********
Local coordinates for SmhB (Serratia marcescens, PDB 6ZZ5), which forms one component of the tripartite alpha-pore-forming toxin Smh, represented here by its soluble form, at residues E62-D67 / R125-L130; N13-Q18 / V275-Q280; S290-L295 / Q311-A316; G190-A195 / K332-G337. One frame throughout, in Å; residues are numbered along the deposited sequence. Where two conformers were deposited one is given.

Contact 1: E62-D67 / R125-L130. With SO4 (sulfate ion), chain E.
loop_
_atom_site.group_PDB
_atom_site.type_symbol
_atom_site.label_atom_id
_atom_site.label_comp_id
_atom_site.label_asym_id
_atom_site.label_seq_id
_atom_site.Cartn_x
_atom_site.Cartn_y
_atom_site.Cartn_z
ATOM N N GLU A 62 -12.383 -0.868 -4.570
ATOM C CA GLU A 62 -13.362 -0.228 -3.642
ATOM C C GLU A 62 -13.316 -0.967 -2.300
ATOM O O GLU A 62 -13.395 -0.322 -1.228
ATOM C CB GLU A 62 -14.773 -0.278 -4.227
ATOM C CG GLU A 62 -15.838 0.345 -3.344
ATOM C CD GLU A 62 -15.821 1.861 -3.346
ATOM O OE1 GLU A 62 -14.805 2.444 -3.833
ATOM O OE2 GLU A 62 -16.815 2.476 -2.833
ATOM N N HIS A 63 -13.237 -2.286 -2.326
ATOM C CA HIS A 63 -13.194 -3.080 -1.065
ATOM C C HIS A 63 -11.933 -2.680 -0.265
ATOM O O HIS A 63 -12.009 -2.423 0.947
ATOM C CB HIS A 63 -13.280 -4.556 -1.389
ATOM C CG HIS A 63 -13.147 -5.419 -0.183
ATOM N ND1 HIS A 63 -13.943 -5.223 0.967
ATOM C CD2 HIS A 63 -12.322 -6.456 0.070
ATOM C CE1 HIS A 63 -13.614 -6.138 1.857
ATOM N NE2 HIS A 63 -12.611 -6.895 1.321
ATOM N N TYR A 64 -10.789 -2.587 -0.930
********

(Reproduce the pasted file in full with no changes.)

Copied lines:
Local coordinates for SmhB (Serratia marcescens, PDB 6ZZ5), which forms one component of the tripartite alpha-pore-forming toxin Smh, represented here by its soluble form, at residues E62-D67 / R125-L130; N13-Q18 / V275-Q280; S290-L295 / Q311-A316; G190-A195 / K332-G337. One frame throughout, in Å; residues are numbered along the deposited sequence. Where two conformers were deposited one is given.

Contact 1: E62-D67 / R125-L130. With SO4 (sulfate ion), chain E.
loop_
_atom_site.group_PDB
_atom_site.type_symbol
_atom_site.label_atom_id
_atom_site.label_comp_id
_atom_site.label_asym_id
_atom_site.label_seq_id
_atom_site.Cartn_x
_atom_site.Cartn_y
_atom_site.Cartn_z
ATOM N N GLU A 62 -12.383 -0.868 -4.570
ATOM C CA GLU A 62 -13.362 -0.228 -3.642
ATOM C C GLU A 62 -13.316 -0.967 -2.300
ATOM O O GLU A 62 -13.395 -0.322 -1.228
ATOM C CB GLU A 62 -14.773 -0.278 -4.227
ATOM C CG GLU A 62 -15.838 0.345 -3.344
ATOM C CD GLU A 62 -15.821 1.861 -3.346
ATOM O OE1 GLU A 62 -14.805 2.444 -3.833
ATOM O OE2 GLU A 62 -16.815 2.476 -2.833
ATOM N N HIS A 63 -13.237 -2.286 -2.326
ATOM C CA HIS A 63 -13.194 -3.080 -1.065
ATOM C C HIS A 63 -11.933 -2.680 -0.265
ATOM O O HIS A 63 -12.009 -2.423 0.947
ATOM C CB HIS A 63 -13.280 -4.556 -1.389
ATOM C CG HIS A 63 -13.147 -5.419 -0.183
ATOM N ND1 HIS A 63 -13.943 -5.223 0.967
ATOM C CD2 HIS A 63 -12.322 -6.456 0.070
ATOM C CE1 HIS A 63 -13.614 -6.138 1.857
ATOM N NE2 HIS A 63 -12.611 -6.895 1.321
ATOM N N TYR A 64 -10.789 -2.587 -0.930